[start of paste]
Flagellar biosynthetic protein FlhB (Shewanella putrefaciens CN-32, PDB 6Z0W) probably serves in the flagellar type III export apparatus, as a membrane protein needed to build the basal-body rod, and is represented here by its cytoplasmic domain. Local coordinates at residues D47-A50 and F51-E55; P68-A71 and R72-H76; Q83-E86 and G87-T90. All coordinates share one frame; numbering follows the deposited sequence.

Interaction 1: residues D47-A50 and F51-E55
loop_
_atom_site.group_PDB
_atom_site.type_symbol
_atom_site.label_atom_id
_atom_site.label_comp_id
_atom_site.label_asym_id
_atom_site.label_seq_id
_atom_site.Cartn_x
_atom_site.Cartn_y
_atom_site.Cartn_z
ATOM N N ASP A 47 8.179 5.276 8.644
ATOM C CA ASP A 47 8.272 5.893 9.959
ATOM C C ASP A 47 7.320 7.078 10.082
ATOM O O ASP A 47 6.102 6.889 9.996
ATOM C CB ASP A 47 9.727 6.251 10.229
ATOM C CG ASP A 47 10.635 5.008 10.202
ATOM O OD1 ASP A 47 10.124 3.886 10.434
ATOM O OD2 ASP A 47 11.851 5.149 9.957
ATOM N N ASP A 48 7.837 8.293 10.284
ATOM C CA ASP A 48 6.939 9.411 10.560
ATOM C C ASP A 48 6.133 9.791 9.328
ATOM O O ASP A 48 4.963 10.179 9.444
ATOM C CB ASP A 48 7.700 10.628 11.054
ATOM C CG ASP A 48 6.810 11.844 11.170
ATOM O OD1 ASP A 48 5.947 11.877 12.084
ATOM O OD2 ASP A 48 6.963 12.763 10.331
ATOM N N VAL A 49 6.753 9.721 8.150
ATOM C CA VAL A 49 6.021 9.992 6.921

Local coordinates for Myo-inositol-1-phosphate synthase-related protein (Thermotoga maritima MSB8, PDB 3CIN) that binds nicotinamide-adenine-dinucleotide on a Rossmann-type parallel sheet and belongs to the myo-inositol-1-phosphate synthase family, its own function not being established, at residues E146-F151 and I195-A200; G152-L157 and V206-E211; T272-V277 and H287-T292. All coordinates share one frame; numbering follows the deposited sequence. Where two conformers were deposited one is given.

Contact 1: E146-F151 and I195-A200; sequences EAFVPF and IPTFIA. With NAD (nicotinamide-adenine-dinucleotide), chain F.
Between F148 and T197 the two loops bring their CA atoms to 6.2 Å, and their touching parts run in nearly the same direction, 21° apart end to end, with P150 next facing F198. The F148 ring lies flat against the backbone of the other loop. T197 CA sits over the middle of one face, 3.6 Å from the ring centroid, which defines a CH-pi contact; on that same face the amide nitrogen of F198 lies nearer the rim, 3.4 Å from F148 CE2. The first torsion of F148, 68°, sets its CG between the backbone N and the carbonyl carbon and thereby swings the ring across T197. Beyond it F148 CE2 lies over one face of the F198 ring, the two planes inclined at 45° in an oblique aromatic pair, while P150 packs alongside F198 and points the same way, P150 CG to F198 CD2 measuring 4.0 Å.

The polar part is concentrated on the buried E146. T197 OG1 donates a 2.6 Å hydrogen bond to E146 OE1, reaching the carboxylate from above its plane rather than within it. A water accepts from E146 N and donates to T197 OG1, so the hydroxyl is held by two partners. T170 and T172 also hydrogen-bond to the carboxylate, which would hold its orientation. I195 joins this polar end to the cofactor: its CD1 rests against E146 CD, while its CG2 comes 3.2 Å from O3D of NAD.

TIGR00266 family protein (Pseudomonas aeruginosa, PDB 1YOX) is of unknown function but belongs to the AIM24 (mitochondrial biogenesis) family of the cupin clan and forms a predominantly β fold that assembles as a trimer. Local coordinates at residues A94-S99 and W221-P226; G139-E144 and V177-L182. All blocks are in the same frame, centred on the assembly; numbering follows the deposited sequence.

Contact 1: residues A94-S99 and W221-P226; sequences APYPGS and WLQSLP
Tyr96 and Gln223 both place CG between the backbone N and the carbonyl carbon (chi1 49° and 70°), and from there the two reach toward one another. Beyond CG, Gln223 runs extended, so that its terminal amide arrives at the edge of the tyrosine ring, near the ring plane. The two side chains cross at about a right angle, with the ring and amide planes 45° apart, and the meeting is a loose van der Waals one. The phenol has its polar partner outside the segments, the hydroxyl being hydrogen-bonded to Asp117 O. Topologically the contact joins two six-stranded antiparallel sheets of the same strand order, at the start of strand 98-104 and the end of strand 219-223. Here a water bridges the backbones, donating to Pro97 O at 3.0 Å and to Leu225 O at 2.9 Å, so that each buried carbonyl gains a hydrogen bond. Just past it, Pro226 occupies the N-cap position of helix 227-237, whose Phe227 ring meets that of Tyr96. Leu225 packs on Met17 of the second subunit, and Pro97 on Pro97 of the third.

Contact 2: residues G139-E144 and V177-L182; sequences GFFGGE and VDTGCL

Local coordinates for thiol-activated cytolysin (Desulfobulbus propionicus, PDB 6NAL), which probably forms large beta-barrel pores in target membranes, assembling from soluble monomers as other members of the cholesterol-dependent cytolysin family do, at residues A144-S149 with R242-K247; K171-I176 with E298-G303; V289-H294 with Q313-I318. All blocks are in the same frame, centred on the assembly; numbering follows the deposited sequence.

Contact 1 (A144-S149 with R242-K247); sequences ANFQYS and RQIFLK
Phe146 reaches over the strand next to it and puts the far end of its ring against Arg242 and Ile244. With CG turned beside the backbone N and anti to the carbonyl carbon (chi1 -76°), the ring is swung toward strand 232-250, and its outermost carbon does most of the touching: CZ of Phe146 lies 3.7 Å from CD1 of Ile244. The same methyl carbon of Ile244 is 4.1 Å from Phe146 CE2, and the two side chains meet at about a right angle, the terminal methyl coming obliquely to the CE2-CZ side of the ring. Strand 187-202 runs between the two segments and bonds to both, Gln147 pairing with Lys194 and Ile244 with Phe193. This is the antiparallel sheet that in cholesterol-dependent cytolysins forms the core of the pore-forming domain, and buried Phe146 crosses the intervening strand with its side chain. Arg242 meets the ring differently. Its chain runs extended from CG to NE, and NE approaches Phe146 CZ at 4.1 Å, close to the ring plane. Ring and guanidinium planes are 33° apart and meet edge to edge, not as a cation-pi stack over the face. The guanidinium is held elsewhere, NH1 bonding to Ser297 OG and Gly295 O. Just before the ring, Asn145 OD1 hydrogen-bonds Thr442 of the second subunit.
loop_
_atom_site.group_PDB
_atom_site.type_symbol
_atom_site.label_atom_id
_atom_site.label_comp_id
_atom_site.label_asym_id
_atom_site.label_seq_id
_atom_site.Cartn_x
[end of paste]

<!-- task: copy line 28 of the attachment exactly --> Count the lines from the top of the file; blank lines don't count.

ATOM O OD2 ASP A 48 6.963 12.763 10.331